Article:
How to Fight Breast Cancer at Any Age
How to Stay Healthy in Your 40s
Make breast screenings a must
Mammograms reduce the number of breast cancer deaths, studies show. "In general, when tumors are detected at one centimeter or less and are surgically removed, there's excellent long-term survival, virtually a cure," says diagnostic radiologist and breast-imaging specialist Robert Lapidus, MD, medical director of the Women's Imaging Centre in Lafayette, Louisiana. Although mammography remains the gold standard for screening large populations, there are other techniques, such as breast MRI and screening breast ultrasound, that may help detect tumors in their earliest stages. The National Cancer Institute recommends that women age 40 and older should have a mammogram every one to two years. Women at higher risk should talk to their doctors about starting earlier or testing more frequently.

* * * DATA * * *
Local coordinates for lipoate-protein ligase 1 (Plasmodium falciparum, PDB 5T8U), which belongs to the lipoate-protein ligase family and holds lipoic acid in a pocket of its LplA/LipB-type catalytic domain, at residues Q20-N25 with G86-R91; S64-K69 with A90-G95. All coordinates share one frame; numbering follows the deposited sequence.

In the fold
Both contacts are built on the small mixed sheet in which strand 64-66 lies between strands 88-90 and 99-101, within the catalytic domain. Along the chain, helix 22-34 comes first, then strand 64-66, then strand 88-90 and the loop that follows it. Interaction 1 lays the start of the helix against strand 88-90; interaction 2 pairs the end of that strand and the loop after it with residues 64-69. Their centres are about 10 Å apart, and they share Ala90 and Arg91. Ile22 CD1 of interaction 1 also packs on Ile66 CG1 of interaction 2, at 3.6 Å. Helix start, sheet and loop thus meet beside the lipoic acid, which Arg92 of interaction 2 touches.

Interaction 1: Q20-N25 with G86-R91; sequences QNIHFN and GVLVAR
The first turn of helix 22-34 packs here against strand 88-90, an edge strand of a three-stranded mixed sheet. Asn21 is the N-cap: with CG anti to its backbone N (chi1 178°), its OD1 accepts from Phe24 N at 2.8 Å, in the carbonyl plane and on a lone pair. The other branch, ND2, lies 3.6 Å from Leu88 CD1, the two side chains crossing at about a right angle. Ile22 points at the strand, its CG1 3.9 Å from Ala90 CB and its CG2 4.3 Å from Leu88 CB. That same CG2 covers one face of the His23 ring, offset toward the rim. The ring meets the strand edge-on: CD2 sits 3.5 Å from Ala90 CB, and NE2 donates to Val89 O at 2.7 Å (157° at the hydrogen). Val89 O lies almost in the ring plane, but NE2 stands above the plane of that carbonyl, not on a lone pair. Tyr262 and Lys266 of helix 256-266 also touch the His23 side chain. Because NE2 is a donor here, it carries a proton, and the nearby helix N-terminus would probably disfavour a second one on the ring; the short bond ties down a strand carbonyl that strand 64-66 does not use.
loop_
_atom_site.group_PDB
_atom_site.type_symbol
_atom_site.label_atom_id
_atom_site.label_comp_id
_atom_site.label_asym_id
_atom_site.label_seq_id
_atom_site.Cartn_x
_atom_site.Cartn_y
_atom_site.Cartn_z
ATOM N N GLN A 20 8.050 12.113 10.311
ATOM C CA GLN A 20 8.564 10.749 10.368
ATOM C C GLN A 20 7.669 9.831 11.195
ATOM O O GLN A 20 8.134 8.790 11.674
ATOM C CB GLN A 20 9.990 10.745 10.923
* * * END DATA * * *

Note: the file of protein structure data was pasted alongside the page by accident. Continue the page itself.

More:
Watch your waistline
If not for vanity, then do it for health. Piling on the pounds ups your chances of getting breast cancer. "In postmenopausal women, since the ovaries no longer make estrogen, the majority of it is produced in the fat tissue," Dr. Visvanathan explains. "That means people with a higher percentage of body fat have more estrogen in their bodies and therefore have a greater breast cancer risk."
Defat your diet
Reducing fat intake to 20 percent of calories (the USDA recommends limiting fat to 30 percent) helps regulate insulin and other hormones that may encourage tumor growth, according to the Women's Intervention Nutrition Study, a clinical trial of almost 2,500 women ages 48 to 79 with early-stage breast cancer. Their chance of recurrence was 24 percent lower than that of a control group who ate more fat.
The Women's Health Initiative Randomized Controlled Trial, a large study of women age 50 to 79, found that five years of combined hormone replacement therapy (HRT) -- where both estrogen and progesterone are used -- was associated with an increase in the incidence of breast cancer in the recipients, compared with women who took a placebo. Some research has shown that younger women on HRT may not run the same cancer risk. Still, experts suggest using it for the shortest amount of time possible. Talk to your doctor about whether HRT is right for you.
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